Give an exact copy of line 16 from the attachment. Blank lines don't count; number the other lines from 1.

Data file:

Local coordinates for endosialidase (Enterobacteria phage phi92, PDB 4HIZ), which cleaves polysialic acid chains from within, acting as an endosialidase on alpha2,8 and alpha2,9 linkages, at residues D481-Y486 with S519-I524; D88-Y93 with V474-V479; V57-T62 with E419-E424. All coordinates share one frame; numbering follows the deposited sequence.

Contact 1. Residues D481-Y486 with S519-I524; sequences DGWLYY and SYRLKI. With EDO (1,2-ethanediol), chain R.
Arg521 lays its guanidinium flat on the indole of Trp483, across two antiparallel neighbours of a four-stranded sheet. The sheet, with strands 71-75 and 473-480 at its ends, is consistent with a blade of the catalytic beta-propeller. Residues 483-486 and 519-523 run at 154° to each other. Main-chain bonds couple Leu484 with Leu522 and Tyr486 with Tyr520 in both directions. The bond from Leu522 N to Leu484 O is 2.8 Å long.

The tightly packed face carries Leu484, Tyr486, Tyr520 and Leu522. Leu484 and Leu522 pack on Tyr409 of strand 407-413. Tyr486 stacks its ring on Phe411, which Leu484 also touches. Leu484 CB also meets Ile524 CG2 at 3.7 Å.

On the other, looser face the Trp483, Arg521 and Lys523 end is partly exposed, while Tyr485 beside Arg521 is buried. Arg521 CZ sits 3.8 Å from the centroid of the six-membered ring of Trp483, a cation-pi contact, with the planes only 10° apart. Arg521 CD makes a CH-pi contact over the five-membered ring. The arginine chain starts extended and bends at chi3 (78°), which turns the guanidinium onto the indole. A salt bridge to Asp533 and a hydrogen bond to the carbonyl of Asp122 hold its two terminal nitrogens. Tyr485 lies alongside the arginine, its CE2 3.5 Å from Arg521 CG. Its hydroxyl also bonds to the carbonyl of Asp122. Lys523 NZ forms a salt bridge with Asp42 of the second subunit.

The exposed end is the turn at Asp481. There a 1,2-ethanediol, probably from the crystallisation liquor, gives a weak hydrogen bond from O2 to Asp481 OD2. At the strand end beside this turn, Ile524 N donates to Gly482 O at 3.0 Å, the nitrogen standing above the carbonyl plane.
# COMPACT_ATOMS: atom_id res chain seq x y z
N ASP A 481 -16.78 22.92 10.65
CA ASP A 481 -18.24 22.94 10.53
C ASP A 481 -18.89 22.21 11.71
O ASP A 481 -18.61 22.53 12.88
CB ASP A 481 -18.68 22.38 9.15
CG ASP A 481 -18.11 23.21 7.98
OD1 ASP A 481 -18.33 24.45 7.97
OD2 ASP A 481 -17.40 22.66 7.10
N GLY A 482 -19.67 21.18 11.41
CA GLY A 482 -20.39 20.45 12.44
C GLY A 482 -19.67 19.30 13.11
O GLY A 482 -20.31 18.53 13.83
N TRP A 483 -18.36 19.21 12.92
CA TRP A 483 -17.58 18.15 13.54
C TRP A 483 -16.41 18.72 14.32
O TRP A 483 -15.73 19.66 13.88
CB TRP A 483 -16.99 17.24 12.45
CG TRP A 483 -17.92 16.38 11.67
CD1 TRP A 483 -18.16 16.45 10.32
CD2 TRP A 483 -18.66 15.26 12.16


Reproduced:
N GLY A 482 -19.67 21.18 11.41